Steli Efti: I love it. Yes. See one of the reasons why … I think the question that was sent to us was phrased in, “How do we create our company values?” And the reason why I didn’t use the word “create” when I introduced the topic, but I used “defining it,” is because you have company values if you’ve defined them or not. If you spelled them out or not. Your behavior is communicating to everybody what you value and if you are the founder or if you are the co-founders, then people will orient and try to observe what is truly valued in this team, in this company, and that’s how they’re going to try to make their decisions. If you now hire people that value personally completely different things than you valued as a team, one of the big reasons why you would ever hire somebody like that is that you’re lacking the team or organizational self-awareness to know what your values are so that when you interview a candidate that has conflicting values, you would not even bother hiring this person because you know this person is going to be unhappy here, we’re going to be unhappy with this person. So I think that self-awareness is really the key and foundational step to being able to define your values and I think that people are uncomfortable with that level of self-awareness and self-reflection and that we all have problems with being self-accepting with the reality of who we are, or who we are as a team and what we truly value. So it’s a topic that a lot of times is uncomfortable for people to look at, because it’s a very introspective topic. But doesn’t matter if you want to avoid it or not, your company core values and if they are fuzzy and if they’re not well-defined, if they’re not agreed on, it will lead to problems, it will only lead to misalignments and you will not know why because you’ve never really designed those values and defined them. So let’s talk about defining them. So let’s say I hear this and I go, “Shit, we don’t have our core values written down anywhere, or defined anywhere, as a team we’re five, six, seven people, we’re small team.” How do I do this? Do I just write down the things I’d like us to do? Or do I sit down and have everybody suggest what our values are and we vote on them? How do I create the version one of this? How do I approach this the very first time around?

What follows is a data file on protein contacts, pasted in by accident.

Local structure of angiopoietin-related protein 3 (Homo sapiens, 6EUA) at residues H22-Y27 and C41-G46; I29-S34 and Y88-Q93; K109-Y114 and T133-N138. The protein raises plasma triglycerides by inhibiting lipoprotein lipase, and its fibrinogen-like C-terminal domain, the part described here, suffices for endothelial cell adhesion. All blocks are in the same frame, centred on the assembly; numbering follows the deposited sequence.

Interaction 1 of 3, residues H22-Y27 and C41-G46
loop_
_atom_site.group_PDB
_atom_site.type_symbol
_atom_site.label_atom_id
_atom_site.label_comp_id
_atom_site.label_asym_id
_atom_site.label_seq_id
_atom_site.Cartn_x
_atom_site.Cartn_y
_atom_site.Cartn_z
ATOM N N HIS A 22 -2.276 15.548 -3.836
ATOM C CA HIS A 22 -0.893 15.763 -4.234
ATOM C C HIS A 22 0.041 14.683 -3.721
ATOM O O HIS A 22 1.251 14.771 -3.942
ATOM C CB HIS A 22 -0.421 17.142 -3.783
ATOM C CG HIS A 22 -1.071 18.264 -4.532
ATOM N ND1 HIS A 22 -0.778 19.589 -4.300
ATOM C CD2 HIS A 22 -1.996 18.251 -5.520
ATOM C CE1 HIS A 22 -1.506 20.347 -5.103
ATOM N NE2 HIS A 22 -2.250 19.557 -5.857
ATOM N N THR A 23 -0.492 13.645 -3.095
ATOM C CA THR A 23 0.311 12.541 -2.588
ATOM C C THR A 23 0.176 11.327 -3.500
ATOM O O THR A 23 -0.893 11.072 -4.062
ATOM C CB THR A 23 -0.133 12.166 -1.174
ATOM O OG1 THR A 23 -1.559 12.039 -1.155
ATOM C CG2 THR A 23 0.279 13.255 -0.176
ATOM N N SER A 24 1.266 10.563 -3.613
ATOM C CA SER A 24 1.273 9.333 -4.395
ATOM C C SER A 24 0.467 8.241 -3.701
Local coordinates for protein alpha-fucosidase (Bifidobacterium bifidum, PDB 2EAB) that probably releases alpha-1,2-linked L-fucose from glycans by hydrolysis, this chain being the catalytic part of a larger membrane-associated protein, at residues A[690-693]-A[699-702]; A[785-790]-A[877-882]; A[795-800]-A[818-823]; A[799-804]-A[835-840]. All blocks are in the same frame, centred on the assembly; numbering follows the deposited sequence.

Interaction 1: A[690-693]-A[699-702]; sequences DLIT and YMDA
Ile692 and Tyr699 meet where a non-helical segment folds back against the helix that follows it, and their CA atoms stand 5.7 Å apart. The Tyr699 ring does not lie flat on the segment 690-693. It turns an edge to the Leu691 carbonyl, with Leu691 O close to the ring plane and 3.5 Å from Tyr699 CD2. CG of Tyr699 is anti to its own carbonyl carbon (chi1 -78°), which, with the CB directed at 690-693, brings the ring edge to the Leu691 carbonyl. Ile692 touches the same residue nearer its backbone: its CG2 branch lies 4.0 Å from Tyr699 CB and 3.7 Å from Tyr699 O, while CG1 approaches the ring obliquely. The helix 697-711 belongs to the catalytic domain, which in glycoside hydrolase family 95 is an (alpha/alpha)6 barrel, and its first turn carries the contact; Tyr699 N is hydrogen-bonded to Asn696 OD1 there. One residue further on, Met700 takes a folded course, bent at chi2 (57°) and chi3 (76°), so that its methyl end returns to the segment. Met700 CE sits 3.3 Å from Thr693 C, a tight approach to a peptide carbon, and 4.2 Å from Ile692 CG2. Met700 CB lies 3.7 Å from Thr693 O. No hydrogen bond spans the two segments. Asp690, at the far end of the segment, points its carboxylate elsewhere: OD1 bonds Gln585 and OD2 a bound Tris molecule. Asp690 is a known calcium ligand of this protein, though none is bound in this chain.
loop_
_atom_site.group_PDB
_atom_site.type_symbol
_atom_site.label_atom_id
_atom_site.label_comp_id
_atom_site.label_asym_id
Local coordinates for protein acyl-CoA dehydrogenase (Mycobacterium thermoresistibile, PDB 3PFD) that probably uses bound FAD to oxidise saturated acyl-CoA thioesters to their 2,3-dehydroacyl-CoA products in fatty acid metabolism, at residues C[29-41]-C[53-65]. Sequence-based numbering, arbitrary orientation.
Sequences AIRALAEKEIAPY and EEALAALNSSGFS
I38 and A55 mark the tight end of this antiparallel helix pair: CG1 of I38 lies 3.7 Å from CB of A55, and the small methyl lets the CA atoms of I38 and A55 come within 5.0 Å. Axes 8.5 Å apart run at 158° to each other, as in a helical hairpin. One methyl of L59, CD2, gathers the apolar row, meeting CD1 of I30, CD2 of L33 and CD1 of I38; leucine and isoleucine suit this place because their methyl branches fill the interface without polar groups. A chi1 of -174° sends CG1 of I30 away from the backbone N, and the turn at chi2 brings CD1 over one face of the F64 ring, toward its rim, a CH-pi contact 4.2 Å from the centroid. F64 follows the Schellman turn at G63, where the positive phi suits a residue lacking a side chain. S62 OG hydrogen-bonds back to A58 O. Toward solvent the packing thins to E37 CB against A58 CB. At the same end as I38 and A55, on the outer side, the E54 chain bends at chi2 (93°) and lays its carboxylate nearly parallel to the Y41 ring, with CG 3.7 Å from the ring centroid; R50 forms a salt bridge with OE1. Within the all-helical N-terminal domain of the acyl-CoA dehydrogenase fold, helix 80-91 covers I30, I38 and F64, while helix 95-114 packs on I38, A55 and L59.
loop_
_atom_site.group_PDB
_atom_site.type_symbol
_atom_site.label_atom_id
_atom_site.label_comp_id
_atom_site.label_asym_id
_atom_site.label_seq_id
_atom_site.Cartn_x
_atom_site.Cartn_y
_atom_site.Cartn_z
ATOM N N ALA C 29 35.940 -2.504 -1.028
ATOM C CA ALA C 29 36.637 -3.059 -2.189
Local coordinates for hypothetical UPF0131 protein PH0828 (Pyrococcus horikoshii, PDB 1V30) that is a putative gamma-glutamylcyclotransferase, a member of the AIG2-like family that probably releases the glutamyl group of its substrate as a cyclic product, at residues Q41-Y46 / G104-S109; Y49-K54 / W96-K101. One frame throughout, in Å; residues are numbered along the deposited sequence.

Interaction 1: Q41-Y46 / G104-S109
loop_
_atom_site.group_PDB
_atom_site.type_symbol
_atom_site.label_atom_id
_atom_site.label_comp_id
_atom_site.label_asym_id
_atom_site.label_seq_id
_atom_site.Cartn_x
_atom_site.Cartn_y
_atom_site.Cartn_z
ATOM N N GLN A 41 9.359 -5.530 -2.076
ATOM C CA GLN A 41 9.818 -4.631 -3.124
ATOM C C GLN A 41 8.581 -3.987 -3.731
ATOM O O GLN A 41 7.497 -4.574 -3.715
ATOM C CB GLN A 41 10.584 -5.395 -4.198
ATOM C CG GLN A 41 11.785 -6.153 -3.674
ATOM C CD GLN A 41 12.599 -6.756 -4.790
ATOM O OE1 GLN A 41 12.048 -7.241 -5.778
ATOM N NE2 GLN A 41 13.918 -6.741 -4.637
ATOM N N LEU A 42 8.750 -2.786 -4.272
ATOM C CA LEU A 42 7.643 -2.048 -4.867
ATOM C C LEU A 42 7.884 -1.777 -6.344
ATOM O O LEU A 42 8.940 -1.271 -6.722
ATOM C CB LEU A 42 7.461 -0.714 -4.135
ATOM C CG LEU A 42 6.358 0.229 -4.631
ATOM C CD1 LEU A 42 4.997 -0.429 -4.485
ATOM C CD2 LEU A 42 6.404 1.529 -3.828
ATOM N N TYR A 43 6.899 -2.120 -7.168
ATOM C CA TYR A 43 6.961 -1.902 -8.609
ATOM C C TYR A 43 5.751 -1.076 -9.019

Hiten Shah: Yeah, there’s so many ways to approach this. I literally will like to get either … And even remote companies do this, but on a retreat or something, or in an office if everyone’s in an office. I like to get everyone in front of white board and literally just jam through it and do an exercise of what do we believe as a company? What do our customers need to believe? What embodies our business? Some of the times, it’s just about stories, sometimes. If you get stuck, all you have to do is tell stories about how you interacted with each other as a company during hardship, or during some traumatic moment or what people’s expectations are. So to me, it’s like this meandering conversation at first where it’s like, “What do we believe?” And coming up with stories of how the company behaves. Whether it’s with a customer, with each other internally, with investors, whatever it may be and that can start making people really have strong opinions about what they believe. Because what you’re looking for is not what you believe as a founder. It’s what you collectively are creating as a company in terms of the ethos and value system, the way other people are going to feel about you and the company, and that’s really important. So I think values being defined based on behaviors and interactions is really the key because otherwise they’re disingenuous and they’re just made up. So I don’t like looking at other company’s values.